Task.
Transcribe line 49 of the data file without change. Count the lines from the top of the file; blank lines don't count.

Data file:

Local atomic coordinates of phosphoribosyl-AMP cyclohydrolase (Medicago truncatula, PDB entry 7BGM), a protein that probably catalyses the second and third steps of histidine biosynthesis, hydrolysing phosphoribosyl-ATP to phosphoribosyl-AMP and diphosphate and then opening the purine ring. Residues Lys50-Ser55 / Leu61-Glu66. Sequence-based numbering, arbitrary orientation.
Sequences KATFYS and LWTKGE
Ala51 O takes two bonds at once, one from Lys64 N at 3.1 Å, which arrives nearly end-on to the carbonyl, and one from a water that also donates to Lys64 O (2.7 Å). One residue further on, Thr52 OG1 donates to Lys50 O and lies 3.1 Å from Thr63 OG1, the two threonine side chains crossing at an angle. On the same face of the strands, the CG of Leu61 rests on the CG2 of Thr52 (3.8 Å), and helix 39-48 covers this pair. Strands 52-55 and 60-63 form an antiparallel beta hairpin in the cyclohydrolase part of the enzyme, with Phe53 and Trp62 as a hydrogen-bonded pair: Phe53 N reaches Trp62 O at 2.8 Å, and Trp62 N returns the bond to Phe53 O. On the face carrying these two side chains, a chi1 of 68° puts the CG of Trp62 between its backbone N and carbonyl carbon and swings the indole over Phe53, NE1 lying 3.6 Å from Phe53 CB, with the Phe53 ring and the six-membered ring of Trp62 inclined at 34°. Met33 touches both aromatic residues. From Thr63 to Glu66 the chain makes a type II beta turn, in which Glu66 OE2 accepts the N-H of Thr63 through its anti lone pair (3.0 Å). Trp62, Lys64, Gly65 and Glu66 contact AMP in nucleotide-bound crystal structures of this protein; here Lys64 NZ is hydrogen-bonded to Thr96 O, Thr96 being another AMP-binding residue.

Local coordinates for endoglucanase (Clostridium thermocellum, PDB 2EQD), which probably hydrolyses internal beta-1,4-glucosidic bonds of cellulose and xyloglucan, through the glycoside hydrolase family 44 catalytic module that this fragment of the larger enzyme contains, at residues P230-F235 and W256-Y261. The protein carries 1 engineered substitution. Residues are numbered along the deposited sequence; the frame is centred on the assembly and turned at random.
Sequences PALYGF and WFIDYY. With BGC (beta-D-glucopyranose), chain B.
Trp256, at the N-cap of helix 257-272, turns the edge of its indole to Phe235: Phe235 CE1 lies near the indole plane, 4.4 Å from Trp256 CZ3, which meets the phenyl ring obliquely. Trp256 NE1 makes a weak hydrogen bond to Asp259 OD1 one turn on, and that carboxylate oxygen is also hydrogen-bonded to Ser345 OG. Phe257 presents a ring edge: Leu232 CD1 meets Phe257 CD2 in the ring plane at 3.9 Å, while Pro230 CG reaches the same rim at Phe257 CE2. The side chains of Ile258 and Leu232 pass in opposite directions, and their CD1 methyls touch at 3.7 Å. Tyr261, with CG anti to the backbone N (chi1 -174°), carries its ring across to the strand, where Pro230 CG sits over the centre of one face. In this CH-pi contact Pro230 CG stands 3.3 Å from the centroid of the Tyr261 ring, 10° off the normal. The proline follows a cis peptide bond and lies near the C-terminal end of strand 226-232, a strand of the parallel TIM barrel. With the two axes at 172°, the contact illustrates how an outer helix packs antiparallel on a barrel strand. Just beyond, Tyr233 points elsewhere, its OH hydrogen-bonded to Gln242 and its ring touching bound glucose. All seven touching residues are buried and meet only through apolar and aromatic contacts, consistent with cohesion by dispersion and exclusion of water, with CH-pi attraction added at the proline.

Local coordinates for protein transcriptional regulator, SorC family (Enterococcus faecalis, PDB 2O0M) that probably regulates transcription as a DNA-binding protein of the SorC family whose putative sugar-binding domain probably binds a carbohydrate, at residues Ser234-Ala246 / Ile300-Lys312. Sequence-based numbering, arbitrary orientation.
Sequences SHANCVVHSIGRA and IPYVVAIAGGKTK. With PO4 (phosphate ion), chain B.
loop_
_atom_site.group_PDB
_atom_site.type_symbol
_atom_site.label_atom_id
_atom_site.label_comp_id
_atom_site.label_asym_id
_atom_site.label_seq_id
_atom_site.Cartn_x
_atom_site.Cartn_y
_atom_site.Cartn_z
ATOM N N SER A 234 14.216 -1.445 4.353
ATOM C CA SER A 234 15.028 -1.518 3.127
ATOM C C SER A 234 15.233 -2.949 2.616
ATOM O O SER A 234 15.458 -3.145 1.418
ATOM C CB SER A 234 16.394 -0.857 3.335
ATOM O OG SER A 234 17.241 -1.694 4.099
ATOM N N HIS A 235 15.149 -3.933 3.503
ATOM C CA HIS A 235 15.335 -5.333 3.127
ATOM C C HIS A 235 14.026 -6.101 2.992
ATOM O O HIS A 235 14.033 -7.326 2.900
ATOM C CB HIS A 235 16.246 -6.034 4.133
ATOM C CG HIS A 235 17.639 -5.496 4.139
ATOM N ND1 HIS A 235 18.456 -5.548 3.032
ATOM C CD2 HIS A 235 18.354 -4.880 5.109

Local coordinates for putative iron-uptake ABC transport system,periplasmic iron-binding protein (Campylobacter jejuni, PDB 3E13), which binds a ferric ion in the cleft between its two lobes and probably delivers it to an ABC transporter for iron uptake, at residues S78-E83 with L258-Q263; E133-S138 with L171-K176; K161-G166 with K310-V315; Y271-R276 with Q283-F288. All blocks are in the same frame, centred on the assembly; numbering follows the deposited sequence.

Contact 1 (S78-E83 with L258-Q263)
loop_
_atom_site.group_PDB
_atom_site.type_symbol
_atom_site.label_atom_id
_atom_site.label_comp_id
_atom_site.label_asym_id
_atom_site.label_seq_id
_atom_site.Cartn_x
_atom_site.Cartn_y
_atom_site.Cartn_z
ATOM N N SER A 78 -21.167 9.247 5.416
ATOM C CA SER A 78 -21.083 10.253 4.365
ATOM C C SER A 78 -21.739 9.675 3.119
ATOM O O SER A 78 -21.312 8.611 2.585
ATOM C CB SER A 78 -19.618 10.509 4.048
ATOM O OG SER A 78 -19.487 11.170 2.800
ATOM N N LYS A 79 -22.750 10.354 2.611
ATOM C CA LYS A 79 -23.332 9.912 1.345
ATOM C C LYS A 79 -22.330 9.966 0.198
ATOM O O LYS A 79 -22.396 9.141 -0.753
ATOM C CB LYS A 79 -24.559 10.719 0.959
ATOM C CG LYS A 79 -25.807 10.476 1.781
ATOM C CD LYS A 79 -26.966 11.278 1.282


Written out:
ATOM C CB SER A 78 -19.618 10.509 4.048